Over the years I have developed some opinions on components, through experience and by listening to bicycle shop salespeople, both in the USA and abroad. I have often found theUSA bicycle shop salespeople to be exceptionally knowledgable about bicycles and components, though not necessarily aware of the specific conditions you might encounter in your touring, nor the requirements of various types of touring in Europe.
Before adapting an existing bicycle (or buying a new one), you should think carefully about the type of touring you will be doing and the region in which you will be doing it. Of course your first bicycle tour might be in relatively flat and smooth roads, and if that tour works out well, you may graduate to more difficult terrain. So perhaps you may start out with an off-the-shelf bicycle and later adapt it. Or if you are going to do a more difficult tour, and ride on poorly maintained roads and dirt roads, you should probably adapt your bicycle before you leave. Definitely you also need to know whether you are going to do "light touring"("credit card touring"), staying in lodgings and eating in restaurants, or "heavy touring", camping and cooking.
Gearing: The ideal gearing for a rider is in fact highly dependent upon his or her physical capacity, upon his or her bicycle's total loaded weight, upon its efficiency, upon its loaded aerodynamic qualities, upon the quality of the roads, and, above all, upon the steepness of the terrain to be covered. In general though, average riders will want a triple crankset.
Most commercial guided tours provide bicycles with hybrid-touring (typically 48-38-28 front, 11-34 rear)—which is sufficiently easy for inexperienced cyclists not carrying their own baggage on flat terrain—or even easier, mountain bike gearing (typically front 42-32-22, rear 11-34). Unless you know that on all your tours you will be riding only in flat or lightly rolling countryside, or are having your baggage transported, I recommend mountain gearing, and would swap out the front chain rings accordingly, and if necessary, the derailleurs. Ask your bike shop about the durability of your bikes components, and upgrade them if necessary. (If you are interested in the mathematics of bicycle speed and power, click here.)
Wheels,Tires and Tubes: It seems that most hybrids and touring bicycles are being delivered these days with 32mm to 40mm width tires. In the past I have on my trips ridden on 700 x 28c tires with a minimal flat tread which I found to be the best balance between flat-resistance and efficiency on the smooth roads of Europe. (I usually walk my bike on dirt roads that have many pointed rocks, or on portions of roads or bikepaths with cobblestones.) As I have been carrying about 30 pounds of baggage and have weighed 180 to 190 pounds, I have inflated my tires to their maximum recommended setting. I needed a bike pump for road bikesthat could go over 100psi/ 7 bar, and top quality tubes.
Keep in mind that the tires chosen for Europe can usually be slightly narrower than those chosen for the USA, because throughout much of Western Europe, for whatever reason, road surfaces are better than in the USA. There are some bumpy, back roads with potholes, but not many. Most bicycle paths are smooth, which has a dual impact: the chance of pinch flats is less, and the ride is more comfortable even at high pressures. Neophyte readers: for road biking, the best tire tread is no tread, i.e., a completely smooth tire. Knobby tires are for mountain bikes.
Recently I have been riding on somewhat wider tires, 35 c; they are more comfortable, have less chance of flats, and actually have lower rolling resistance. They have, however, three disadvantages: They have more inertia (important for racers who need quick starts, but not tourers); they have more wind resistance (only important if you plan to pedal at speeds over 15mph) and the have more weight (important on bicycle tours over hilly terrain).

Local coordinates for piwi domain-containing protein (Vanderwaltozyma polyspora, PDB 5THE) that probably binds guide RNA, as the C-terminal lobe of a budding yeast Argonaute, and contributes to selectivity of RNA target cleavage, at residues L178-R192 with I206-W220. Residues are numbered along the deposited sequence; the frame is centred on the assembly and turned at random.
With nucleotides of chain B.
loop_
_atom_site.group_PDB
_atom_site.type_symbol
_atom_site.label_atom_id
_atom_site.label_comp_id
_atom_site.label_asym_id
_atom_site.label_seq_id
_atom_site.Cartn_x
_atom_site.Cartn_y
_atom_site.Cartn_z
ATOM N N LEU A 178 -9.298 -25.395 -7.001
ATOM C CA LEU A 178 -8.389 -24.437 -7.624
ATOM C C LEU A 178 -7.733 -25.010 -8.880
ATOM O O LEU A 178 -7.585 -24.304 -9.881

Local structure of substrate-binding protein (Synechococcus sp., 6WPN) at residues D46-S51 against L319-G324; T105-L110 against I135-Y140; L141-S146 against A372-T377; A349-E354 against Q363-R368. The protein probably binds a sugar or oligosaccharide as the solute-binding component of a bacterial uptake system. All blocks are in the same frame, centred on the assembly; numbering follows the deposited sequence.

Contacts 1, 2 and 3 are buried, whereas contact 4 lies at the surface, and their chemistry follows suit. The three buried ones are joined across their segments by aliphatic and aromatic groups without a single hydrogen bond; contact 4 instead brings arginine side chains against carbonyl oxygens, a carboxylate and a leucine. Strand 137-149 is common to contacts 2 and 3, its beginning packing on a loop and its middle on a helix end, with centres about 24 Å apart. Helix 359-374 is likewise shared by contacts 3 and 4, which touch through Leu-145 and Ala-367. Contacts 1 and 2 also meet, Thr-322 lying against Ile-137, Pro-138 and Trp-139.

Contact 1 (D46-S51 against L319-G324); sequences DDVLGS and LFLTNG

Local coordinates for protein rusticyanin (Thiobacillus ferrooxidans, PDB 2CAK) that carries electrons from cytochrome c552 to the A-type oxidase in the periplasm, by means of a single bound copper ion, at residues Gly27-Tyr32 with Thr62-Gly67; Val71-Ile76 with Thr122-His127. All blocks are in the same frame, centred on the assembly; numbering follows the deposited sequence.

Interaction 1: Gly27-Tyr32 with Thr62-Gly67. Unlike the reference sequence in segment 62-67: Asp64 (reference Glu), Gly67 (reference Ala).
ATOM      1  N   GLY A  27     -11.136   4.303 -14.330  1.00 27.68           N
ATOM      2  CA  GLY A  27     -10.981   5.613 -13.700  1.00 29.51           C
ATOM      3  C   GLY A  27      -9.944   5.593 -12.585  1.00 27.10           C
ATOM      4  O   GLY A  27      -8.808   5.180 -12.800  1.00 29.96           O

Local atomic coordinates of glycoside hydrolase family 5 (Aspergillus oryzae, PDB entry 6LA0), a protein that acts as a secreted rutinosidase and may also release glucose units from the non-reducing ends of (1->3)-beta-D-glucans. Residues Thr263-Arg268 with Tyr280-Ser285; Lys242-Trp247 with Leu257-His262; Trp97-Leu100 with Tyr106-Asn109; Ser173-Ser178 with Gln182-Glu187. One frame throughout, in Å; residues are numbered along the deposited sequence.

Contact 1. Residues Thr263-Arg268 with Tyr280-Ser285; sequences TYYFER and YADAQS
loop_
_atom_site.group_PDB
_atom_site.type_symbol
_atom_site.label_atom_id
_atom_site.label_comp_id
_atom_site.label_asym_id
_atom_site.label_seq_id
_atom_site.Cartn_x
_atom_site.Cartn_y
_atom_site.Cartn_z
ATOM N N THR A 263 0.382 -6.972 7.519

For a very knowledgable presentation about choosing appropriate tires, tubes and wheel sizes for bicycle touring, please read my loose translation (with permission) of a French bicycle builder's web site. For a definitive account of wheel and tire sizes, please see this site: sheldonbrown.com/tire-sizing.html
Spoke and Spoke Count, Rim Strength: Rims with 36 heavy duty 2mm (14 gauge) spokes are ideal, but rims with 32 medium weight spokes can suffice for light touring. Hub and rim technology keeps changing: The rims and spokes of today are far better than those of 20 years ago. Ask your bike shop if the rims of the bike you have, or are buying, are sufficiently strong.
Wheel size: The bigger the wheels, the smoother the ride. For trips to Africa and Asia,, I have read that 26 inch wheels and tires are more easily available. Some bicycle manufacturers argue that using 26 inch wheels on smaller frame sizes improves the fit for smaller riders. Nevertheless, most touring bikes, hybrids and road bikes continue to have 700c wheels. They would be my first choice for medium to large bike frames.
Shifters: One reads and hears that bar-end shifters are best for touring bicycles, because they have less that can go wrong and are easier to repair. That is surely true for touring in the less-developed regions of the world. Personally, however, for the type of touring I do in Europe, I prefer to have the shifters located where they are immediately available. I don't wish to take my hands off the handlebars if I need to shift to a lower gear while climbing or riding in traffic, or coming to a stop.
Light and Bell: Consider also whether you want a headlight, a taillight and a bell (horn). In some countries a bell is obligatory (Germany, Austria ). In others use of a bell is highly unusual, and will scare people, but still is occasionally convenient. In Austria, a headlight and a taillight are mandatory; in Germany, a headlight and a tail light are mandatory for riding after dark. You could wait to buy these items locally, if and when you need them.